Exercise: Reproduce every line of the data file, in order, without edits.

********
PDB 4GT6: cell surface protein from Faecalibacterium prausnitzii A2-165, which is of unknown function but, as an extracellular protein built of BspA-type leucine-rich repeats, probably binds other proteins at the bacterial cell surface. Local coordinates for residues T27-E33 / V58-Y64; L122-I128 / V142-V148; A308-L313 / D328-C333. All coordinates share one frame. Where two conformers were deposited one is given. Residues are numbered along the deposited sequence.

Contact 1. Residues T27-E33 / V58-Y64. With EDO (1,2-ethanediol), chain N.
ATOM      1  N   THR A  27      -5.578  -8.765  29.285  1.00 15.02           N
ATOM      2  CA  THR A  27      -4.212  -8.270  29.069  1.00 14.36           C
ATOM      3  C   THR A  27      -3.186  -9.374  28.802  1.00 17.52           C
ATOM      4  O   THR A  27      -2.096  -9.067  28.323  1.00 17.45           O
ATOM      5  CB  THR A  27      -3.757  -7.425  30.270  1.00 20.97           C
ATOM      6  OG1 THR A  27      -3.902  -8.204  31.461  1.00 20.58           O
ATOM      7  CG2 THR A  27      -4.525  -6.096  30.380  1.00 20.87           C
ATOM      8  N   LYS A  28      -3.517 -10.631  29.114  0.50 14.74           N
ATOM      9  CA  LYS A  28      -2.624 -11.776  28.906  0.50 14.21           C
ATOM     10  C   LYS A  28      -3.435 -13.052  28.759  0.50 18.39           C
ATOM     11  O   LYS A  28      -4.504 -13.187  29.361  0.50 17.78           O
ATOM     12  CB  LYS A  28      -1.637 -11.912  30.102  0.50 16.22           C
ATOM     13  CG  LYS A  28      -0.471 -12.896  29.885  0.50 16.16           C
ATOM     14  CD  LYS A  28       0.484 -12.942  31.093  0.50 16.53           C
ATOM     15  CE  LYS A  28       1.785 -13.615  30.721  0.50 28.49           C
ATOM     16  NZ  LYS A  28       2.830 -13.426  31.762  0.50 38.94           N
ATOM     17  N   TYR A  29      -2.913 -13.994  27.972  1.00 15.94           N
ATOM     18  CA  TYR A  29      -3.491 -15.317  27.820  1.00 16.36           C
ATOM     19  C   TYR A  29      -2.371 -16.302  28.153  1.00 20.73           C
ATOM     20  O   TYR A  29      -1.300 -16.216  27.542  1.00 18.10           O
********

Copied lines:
PDB 4GT6: cell surface protein from Faecalibacterium prausnitzii A2-165, which is of unknown function but, as an extracellular protein built of BspA-type leucine-rich repeats, probably binds other proteins at the bacterial cell surface. Local coordinates for residues T27-E33 / V58-Y64; L122-I128 / V142-V148; A308-L313 / D328-C333. All coordinates share one frame. Where two conformers were deposited one is given. Residues are numbered along the deposited sequence.

Contact 1. Residues T27-E33 / V58-Y64. With EDO (1,2-ethanediol), chain N.
ATOM      1  N   THR A  27      -5.578  -8.765  29.285  1.00 15.02           N
ATOM      2  CA  THR A  27      -4.212  -8.270  29.069  1.00 14.36           C
ATOM      3  C   THR A  27      -3.186  -9.374  28.802  1.00 17.52           C
ATOM      4  O   THR A  27      -2.096  -9.067  28.323  1.00 17.45           O
ATOM      5  CB  THR A  27      -3.757  -7.425  30.270  1.00 20.97           C
ATOM      6  OG1 THR A  27      -3.902  -8.204  31.461  1.00 20.58           O
ATOM      7  CG2 THR A  27      -4.525  -6.096  30.380  1.00 20.87           C
ATOM      8  N   LYS A  28      -3.517 -10.631  29.114  0.50 14.74           N
ATOM      9  CA  LYS A  28      -2.624 -11.776  28.906  0.50 14.21           C
ATOM     10  C   LYS A  28      -3.435 -13.052  28.759  0.50 18.39           C
ATOM     11  O   LYS A  28      -4.504 -13.187  29.361  0.50 17.78           O
ATOM     12  CB  LYS A  28      -1.637 -11.912  30.102  0.50 16.22           C
ATOM     13  CG  LYS A  28      -0.471 -12.896  29.885  0.50 16.16           C
ATOM     14  CD  LYS A  28       0.484 -12.942  31.093  0.50 16.53           C
ATOM     15  CE  LYS A  28       1.785 -13.615  30.721  0.50 28.49           C
ATOM     16  NZ  LYS A  28       2.830 -13.426  31.762  0.50 38.94           N
ATOM     17  N   TYR A  29      -2.913 -13.994  27.972  1.00 15.94           N
ATOM     18  CA  TYR A  29      -3.491 -15.317  27.820  1.00 16.36           C
ATOM     19  C   TYR A  29      -2.371 -16.302  28.153  1.00 20.73           C
ATOM     20  O   TYR A  29      -1.300 -16.216  27.542  1.00 18.10           O